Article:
Tattoos Help Boston Marathon Survivor Heal Trauma From Tragedy

Xavier in Stories

A victim of the Boston Marathon bombing in 2013 unveils the tattoos she got after recovering from her wounds from the tragedy.

Photo by John Tlumacki/Boston Globe
Photo by John Tlumacki/Boston Globe

Tattoos have a way of healing things— and can remind the bearer that beautiful things can form out of something ugly. Time and time again, people choose to tattoo themselves in order to cover up something that reminds them every day of the terrible things they’ve gone through in the past. With tattoos, they can see through the mark and see the beautiful design on their skin in place of the marks that once haunted them.

Boston Marathon bombing survivor Sydney Corcoran is among those people who are rising from the flames of tragedy, reborn into the world with her tattoos. “The tattoos tell a story,” the 20-year-old told Boston Globe. “With my actual scars [from the bombing], I didn’t have a choice of how I wanted my body to look. But by getting tattoos I am marking my body the way I want.”

Photo by John Tlumacki/Boston Globe
Photo by John Tlumacki/Boston Globe

On that fateful April day in 2013, Sydney and her mother were among the many bystanders on the sidewalk near the marathon finish line who became victims of an unfortunate terrorist attack. Her mother, Celeste lost both her legs from the bombing while Sydney nearly died from a severed femoral artery when a piece of the pressure-cooker bomb the size of a cellphone lodged in her thigh.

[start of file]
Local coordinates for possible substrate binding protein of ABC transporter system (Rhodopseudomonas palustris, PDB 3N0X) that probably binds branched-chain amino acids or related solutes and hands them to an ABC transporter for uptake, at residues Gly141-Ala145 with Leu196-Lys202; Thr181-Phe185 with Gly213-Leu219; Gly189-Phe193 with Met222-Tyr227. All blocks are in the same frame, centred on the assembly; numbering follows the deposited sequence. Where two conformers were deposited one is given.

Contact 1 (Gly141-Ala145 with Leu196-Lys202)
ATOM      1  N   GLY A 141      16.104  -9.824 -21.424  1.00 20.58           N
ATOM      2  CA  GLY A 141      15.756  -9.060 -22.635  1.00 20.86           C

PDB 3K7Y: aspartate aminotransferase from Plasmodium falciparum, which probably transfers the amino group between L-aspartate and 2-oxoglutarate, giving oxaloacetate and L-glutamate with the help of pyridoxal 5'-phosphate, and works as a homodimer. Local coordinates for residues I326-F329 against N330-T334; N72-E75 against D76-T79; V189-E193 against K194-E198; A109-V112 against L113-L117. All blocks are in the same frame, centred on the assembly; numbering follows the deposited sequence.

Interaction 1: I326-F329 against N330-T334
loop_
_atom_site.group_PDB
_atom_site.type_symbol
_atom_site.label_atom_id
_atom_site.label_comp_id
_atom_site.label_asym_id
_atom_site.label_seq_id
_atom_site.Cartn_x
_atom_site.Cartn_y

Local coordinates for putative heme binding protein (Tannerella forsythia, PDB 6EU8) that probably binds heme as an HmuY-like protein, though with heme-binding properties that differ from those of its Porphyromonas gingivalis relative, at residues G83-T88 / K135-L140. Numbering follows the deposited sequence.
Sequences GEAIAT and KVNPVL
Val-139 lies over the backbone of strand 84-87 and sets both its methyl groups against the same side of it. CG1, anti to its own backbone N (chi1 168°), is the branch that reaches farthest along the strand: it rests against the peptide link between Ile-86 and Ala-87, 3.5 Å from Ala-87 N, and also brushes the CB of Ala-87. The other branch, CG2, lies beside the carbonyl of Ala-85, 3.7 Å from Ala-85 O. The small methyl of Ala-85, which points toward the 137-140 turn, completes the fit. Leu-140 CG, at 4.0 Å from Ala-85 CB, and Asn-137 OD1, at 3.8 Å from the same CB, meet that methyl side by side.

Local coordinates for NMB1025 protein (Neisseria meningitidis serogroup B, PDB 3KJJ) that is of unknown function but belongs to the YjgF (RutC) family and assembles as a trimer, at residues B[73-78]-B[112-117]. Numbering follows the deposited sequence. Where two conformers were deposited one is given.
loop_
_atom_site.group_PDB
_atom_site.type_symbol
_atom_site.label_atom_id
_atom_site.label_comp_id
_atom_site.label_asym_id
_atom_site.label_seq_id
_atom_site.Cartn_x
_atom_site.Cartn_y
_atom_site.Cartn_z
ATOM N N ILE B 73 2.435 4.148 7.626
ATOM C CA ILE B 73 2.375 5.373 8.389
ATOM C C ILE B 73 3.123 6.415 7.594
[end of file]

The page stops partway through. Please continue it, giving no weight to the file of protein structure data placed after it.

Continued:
Because of the horrific incident, Sydney was in and out of surgery. She had to wait for the go signal from her doctors until she was able to finally get her first tattoo—a lion on her upper back—to make sure she won’t be encountering complications from the blood thinners.

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Photo by John Tlumacki/Boston Globe
Photo by John Tlumacki/Boston Globe

“The lion represents strength and courage to me. It is really meaningful to me, and I draw strength from that tattoo,” Sydney told Boston Globe. The lion took almost four hours for Tiago Campos to complete.

Photo by John Tlumacki/Boston Globe
Photo by John Tlumacki/Boston Globe

Sydney shares a lion tattoo, among a few others with her brother, Tyler—a fiercer, roaring lion on his uppermost arm. The lion is actually a loving tribute to her. She explained, “My mom jumped back and asked why is it so mean. I said to her, ‘This is Sydney, she roared back twice after facing death twice; and roared it away.’” Prior to the 2013 bombing incident, Sydney suffered a skull fracture and a brain hemorrhage in 2010 after being struck by a car in 2010. It was Tyler's first tattoo as well.

Photo by John Tlumacki/Boston Globe
Photo by John Tlumacki/Boston Globe

“On one leg I have the sun, and the moon on the other. They remind me to keep myself grounded and balanced,” Sydney showed Boston Globe a sun tattoo on her right leg which covers two inches of a scar that Sydney got from a surgery for her injured leg.

Photo by John Tlumacki/Boston Globe
Photo by John Tlumacki/Boston Globe

“The tattoos show how far I’ve come,” Sydney told Boston Globe. “If people ask me what they represent, I’m not afraid to share my story. It’s out there for the world to see.” Read the full story here.

Xavier

@Xavier

When she's not writing for Tattoodo, Xavier likes experimenting with art and organizing local music shows. We're kidding, she's probably asleep. Follow her on Instagram @claudia_strife

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